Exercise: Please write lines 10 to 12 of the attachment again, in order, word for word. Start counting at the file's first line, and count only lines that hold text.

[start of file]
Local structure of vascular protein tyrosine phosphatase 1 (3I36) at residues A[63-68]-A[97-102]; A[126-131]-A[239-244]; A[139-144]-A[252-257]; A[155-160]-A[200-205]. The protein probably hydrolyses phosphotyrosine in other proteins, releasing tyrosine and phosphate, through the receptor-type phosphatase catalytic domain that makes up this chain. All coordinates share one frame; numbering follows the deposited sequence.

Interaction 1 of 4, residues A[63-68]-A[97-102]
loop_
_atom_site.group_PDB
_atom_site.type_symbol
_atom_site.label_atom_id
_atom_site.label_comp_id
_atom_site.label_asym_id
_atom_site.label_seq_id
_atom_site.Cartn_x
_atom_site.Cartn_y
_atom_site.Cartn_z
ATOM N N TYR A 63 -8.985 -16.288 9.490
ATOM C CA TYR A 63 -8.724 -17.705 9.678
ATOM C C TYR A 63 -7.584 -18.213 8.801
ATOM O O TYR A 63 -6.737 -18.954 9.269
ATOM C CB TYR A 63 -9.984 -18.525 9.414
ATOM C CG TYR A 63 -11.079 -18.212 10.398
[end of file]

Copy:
_atom_site.Cartn_x
_atom_site.Cartn_y
_atom_site.Cartn_z